Second Science Symposium
January 18 - 21, 2005

Sudden Oak Death Disease Progression in Oaks and Tanoaks

Brice A. McPherson and Richard B. Standiford, Center for Forestry, Department of Environmental Science, Policy, and Management, 145 Mulford Hall, University of California, Berkeley, CA 94720; (510) 642-5806;; Sylvia R. Mori, United States Department of Agriculture, Forest Service, Pacific Southwest Research Station, Albany, CA 94701; David L. Wood, Department of Environmental Science, Policy, and Management, Division of Insect Biology, University of California, Berkeley, CA 94720; Andrew J. Storer, School of Forest Resources and Environmental Science, Michigan Technological University, Houghton, MI, 49931; Pavel Svihra, University of California Cooperative Extension, Novato, CA 94947; N. Maggi Kelly, Department of Environmental Science, Policy, and Management, Ecosystem Sciences Division, University of California, Berkeley, CA 94720

In March 2000, we established twenty disease progression plots in Marin County to monitor the progress of sudden oak death symptoms. Plots were located to encompass a variety of habitat types and species combinations, 10 in China Camp State Park and 10 in Marin Municipal Water District. We monitored every coast live oak (731), black oak (52), and tanoak (181) with a stem diameter greater than 2.5 cm, four times a year. Trees were evaluated by symptom and not sampled for Phytophthora ramorum to avoid affecting disease progression. Bleeding coast live oaks were found to follow a consistent and predictable sequence: bleeding, beetle colonization, and emergence of Hypoxylon thouarsianum reproductive structures, prior to death. For all species, the numbers of bleeding and dead trees increased by 2004, with the greatest increases seen in tanoaks. The percentage of living coast live oaks that were bleeding remained relatively constant through 2004, at around 25%. The proportion of bleeding tanoaks increased from 39% to 72%. Approximately 50% of bleeding coast live oaks were under active attack by ambrosia and bark beetles (Coleoptera: Scolytidae) or showed past beetle activity during the March sampling period, 2000 to 2004. Beetles had colonized every bleeding coast live oak that died during this study while it was still alive.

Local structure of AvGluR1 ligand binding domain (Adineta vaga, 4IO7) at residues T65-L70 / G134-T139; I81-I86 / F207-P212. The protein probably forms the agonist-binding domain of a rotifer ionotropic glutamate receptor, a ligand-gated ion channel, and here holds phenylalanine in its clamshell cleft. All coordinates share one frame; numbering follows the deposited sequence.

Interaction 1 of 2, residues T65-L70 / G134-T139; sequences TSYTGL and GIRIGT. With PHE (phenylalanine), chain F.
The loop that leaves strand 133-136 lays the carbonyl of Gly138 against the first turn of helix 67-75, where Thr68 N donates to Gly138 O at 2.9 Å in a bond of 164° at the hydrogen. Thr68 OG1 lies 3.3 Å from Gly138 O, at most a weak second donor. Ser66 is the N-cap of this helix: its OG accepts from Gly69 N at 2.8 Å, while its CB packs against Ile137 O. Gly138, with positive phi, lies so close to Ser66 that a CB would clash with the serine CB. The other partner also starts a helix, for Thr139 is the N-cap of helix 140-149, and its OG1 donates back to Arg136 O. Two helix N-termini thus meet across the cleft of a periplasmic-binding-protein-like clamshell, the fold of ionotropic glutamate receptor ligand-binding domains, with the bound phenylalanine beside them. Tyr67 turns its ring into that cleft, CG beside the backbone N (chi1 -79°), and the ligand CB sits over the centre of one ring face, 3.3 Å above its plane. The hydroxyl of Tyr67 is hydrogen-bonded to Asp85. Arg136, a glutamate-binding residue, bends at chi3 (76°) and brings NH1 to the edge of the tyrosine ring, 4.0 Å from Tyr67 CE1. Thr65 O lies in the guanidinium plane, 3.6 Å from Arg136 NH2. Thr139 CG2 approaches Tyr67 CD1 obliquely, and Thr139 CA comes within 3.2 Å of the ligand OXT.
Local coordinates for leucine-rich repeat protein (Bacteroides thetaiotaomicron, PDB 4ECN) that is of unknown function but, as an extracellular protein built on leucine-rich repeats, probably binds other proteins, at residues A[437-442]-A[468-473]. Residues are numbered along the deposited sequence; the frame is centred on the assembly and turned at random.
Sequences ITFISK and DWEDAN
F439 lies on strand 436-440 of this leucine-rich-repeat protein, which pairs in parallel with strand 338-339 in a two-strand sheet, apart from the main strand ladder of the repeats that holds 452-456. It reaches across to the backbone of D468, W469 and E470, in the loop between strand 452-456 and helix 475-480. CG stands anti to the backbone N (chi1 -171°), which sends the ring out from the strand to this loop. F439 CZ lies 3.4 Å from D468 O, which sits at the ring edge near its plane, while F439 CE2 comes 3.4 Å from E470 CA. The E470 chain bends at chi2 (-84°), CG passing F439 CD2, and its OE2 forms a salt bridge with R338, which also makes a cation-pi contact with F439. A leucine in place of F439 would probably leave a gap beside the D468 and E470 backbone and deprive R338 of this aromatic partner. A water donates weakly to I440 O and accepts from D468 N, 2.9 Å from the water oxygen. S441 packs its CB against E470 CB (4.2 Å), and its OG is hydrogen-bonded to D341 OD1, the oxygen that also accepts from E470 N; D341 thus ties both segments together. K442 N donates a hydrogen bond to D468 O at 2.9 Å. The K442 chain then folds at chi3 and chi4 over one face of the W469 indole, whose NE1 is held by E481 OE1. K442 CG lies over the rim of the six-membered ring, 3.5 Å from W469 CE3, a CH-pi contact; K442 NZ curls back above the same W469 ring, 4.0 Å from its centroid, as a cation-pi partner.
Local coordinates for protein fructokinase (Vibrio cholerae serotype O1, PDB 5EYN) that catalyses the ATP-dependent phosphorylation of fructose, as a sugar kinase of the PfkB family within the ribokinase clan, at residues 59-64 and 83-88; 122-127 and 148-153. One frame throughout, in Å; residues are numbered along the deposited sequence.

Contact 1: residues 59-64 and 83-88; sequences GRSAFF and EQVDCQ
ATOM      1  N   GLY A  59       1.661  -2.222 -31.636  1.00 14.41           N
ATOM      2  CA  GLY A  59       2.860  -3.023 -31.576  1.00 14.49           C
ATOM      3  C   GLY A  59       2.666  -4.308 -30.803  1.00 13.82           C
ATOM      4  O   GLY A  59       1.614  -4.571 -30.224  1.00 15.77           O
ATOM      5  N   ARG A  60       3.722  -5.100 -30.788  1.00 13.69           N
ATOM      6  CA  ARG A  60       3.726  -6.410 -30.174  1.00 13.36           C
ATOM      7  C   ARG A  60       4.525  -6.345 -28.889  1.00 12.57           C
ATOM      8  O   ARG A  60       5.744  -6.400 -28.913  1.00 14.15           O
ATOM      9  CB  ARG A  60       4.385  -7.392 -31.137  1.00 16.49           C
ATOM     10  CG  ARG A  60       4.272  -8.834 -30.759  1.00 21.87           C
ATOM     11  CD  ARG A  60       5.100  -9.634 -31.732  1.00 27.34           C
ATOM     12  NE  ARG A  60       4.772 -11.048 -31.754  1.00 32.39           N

We used a Weibull regression model to predict survival functions for same-symptom cohorts (status in 2000) of coast live oaks and tanoaks. The model provided estimates for survival of trees in the following disease categories; asymptomatic, bleeding only, and bleeding with beetle colonization. The median survival time for coast live oaks declined considerably as a function of disease state: asymptomatic > bleeding only > bleeding with beetles. The presence of H. thouarsianum did not change survival. The median survival times for tanoaks also declined in this order. The Weibull model was used to estimate the median asymptomatic time for these two species, as a function of stem diameter (dbh). For both tanoaks and coast live oaks, predicted asymptomatic times declined as diameter increased, with the greater decline in tanoaks. Structural failure on the main stem (bole) occurred in bleeding coast live oaks with a much greater frequency than in asymptomatic trees of this species, or in either bleeding black oaks or tanoaks.

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Coordinated by:
USDA Forest Service Pacific Southwest Research Station
University of California Integrated Hardwood Range Management Program,
Center for Forestry, Division of Agriculture and Natural Resources, and
California Oak Mortality Task Force

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